Peptide-based assembled nanostructures that can direct cellular responses
Natural originated materials have been well-studied over the past several decades owing to their higher biocompatibility compared to the traditional polymers. Peptides, consisting of amino acids, are among the most popular programmable building blocks, which is becoming a growing interest in nanobiotechnology. Structures assembled using those biomimetic peptides allow the exploration of chemical sequences beyond those been routinely used in biology. In this review, we discussed the most recent experimental discoveries on the peptide-based assembled nanostructures and their potential application at the cellular level such as drug delivery. In particular, we explored the fundamental principles of peptide self-assembly and the most recent development in improving their interactions with biological systems. We believe that as the fundamental knowledge of the peptide assemblies evolves, the more sophisticated and versatile nanostructures can be built, with promising biomedical applications.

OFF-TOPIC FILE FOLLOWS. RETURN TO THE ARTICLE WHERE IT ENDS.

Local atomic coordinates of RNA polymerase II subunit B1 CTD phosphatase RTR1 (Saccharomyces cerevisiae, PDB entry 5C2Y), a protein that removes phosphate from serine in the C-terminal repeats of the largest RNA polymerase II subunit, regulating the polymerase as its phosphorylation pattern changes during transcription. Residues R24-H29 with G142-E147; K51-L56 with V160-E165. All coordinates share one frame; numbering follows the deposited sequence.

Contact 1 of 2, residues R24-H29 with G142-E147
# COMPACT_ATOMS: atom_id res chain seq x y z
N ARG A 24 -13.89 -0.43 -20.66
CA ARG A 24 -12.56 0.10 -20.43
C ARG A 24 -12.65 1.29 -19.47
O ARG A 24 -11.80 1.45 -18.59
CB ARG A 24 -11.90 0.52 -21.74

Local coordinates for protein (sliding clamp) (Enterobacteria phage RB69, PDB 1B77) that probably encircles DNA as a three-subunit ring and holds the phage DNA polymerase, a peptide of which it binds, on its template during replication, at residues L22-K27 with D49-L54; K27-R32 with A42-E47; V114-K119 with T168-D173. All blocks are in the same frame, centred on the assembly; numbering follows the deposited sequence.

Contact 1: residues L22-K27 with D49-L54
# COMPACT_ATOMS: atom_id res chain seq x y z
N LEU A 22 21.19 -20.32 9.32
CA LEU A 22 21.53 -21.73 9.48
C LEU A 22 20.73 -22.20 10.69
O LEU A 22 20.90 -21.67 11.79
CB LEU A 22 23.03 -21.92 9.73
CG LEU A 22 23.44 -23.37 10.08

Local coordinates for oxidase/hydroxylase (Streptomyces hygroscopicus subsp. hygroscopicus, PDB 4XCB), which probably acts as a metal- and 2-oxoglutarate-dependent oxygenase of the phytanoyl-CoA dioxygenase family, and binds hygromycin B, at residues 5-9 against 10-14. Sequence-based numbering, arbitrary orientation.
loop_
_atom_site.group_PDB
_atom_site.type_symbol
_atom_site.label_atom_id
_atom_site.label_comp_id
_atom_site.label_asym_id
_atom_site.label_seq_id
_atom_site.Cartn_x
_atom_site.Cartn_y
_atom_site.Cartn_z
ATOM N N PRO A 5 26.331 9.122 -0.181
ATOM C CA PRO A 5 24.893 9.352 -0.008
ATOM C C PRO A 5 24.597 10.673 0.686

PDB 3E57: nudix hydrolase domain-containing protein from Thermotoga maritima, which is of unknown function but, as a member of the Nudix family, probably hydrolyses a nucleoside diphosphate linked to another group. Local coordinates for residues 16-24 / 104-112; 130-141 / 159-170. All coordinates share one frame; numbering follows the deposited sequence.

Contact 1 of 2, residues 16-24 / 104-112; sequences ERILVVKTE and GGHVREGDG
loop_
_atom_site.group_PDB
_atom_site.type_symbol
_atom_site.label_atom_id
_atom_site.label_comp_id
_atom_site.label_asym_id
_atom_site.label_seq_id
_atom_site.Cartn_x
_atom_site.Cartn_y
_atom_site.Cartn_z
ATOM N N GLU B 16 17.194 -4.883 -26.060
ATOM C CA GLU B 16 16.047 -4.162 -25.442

This is an author-created, un-copyedited version of an article accepted for publication/publishedin Biomedical Materials. IOP Publishing Ltd is not responsible for any errors or omissions in this version of the manuscript or any version derived from it. The Version of Record is available online at https://doi.org/10.1088/1748-605X/ac92b5. This article will be embargoed until 09/29/2023.
peptides , self-assembly , nanoparticles , bioactive materials , drug delivery , stimuli-responsiveness , cellular uptake
Huang, Haofu, and Kristi Kiick. “Peptide-Based Assembled Nanostructures That Can Direct Cellular Responses.” Biomedical Materials 17, no. 6 (2022): 062002. https://doi.org/10.1088/1748-605X/ac92b5.